TORONTO – The physical book is getting gussied up by some companies as its digital counterpart continues to thrive.
Both Indigo Books & Music and Random House of Canada say they’re looking at new ways to market their print books to entice readers to buy them.
“We believe that for people to buy them for themselves or as gifts, they need to look great, so I think that’s a good thing,” says Brad Martin, president and CEO of Random House of Canada.
“I don’t believe anybody believes that the physical format is ever going to go away and we’ve put a lot of effort into making some truly unique, beautiful books,” adds Bahram Olfati, vice president of trade books at Indigo Books & Music Inc.
Martin says Random House is adding more “production value” to its physical books. That includes more deluxe paperbacks with French flaps and rough-cut or deckle edges, as well as specially designed endpaper.
“So they look a lot nicer,” says Martin. “Or they have a matte/gloss finish or a deboss or an emboss, all kinds of combinations of those things.”
Random House, which plans to merge with Penguin, is also working with Indigo on special physical editions of popular books from esteemed authors including Michael Ondaatje, Margaret Atwood and Vincent Lam.
The Colour Your Library program, in which the covers have a spectrum of vibrant hues with matching spines, is intended to make books look good on readers’ shelves, says Olfati.
“They’re not just your everyday, average book,” he adds. “These books actually make a statement. So not only are they beautiful on the outside, they’re amazing books on the inside, too.”
Indigo has also worked with other publishers, including Phaidon and Taschen, to create exclusive lines of gift books.
Treating books as collectibles gives readers “pause,” notes Olfati.
“One thing about an ebook, once it goes into that digital sphere, you never know that you have it. It becomes a line, it becomes part of an index,” he says.
“Whereas if you have a physical book at home, you’re always going to reference it, you’re always going to see it, it’s always going to be on your mind.”
Such efforts have come during another year in which ebook sales continued to soar.
Martin says Random House’s ebook sales in 2012 were nearly double those in 2011.
And in October, a report by the non-profit industry group BookNet Canada showed ebook sales represented an estimated 16.3 per cent of the overall book market in Canada.
Print sales still dominated, though, with paperbacks representing an estimated 56.7 per cent of the market and hardcovers making up 23.6 per cent.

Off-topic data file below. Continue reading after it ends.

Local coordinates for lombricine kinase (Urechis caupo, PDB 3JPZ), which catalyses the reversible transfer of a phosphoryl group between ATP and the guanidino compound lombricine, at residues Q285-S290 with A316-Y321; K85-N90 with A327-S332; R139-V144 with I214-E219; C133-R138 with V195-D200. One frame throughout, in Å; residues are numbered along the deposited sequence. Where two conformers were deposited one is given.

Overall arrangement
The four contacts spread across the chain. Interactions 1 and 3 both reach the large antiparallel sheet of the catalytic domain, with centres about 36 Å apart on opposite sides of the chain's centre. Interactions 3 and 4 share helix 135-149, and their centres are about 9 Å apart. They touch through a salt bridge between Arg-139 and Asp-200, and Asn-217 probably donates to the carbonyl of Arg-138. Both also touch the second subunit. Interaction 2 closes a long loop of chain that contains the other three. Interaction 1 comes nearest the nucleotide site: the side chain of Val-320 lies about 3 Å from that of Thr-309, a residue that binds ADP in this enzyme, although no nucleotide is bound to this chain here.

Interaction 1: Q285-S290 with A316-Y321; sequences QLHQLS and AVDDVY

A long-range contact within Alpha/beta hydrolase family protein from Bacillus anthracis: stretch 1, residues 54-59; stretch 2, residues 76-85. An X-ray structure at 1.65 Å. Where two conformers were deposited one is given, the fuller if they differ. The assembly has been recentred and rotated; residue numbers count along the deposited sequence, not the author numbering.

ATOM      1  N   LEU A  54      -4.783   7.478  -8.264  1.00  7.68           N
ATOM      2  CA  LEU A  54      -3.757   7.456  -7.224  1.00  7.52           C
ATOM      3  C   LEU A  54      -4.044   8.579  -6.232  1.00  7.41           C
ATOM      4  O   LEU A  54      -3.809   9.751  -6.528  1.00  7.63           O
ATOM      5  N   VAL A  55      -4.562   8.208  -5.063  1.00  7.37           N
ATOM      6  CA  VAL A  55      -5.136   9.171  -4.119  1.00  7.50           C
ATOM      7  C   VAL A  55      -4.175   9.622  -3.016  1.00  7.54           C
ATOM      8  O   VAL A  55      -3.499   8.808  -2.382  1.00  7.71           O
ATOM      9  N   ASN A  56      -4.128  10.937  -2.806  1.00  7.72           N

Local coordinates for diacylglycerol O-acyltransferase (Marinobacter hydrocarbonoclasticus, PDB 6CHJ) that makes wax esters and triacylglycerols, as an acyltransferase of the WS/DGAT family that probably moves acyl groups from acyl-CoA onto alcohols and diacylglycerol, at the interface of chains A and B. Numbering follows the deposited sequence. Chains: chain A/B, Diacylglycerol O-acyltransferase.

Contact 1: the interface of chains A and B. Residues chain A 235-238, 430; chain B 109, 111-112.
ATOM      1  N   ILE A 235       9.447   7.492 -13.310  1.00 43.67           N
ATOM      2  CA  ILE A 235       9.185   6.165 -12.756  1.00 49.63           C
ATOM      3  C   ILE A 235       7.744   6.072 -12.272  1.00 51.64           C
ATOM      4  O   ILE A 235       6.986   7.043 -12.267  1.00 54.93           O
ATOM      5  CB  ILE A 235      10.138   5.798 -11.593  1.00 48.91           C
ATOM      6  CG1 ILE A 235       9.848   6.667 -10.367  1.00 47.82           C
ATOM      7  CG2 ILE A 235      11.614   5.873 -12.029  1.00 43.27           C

“We’re not expecting print books to disappear anytime soon,” says Martin.
“There may be less of them as my generation moves along and the younger generations — that are more digitally adept — come along. However, we’re not actually finding in the younger demographics that people aren’t buying books.”
Nova Scotia-based Gaspereau Press, a small publisher known for creating high-quality books in hand-crafted fashion, says “it would be amazing” if bigger companies reinvested in the physical book.
“But I have my doubts,” adds Gaspereau co-owner Andrew Steeves. “They’re going to have to dig deep to even remember where quality resides. And I’m here to encourage that. I want them to do that.”
Steeves notes the broader trade has “invested less and less in the physical book” for a couple of generations now in order to cut costs.
“The cloths that we use when we do hardcovers are not as good, more and more mystery meat in our papers,” he says.
“We have, over time, disembodied books. So the leap to the wholly disembodied electronic text, it’s only logical, because we’ve been going down that path so long of ignoring the physical properties, discounting the physical properties entirely.”
But with a renewed focus on the quality of the physical book, its future could look like that of another medium, says author Tamas Dobozy.
“The best analogy I’ve heard, and I think this is really good, is vinyl. The book is going to be vinyl,” says Dobozy, winner of this year’s Rogers Writers’ Trust Fiction Prize for “Siege 13.”
“It’s going to be the reading experience you can’t get except through that medium and people are still going to want it, people are still going to collect it, but it could become more niche-oriented in the way vinyl’s becoming niche-oriented for recordings.”
But “vinyl is a small piece of the overall music market, and it’s a very collectible market,” notes Martin.
“There is an analogy to be made there. I’m not sure that physical books are going to go to that sort of small a piece of the overall category.”
Olfati also doesn’t see the book going the way of vinyl.
“There are people that want to have books in their hands to read and not all books will become collectible but it’s just the fun and the appeal of reading a book,” he says.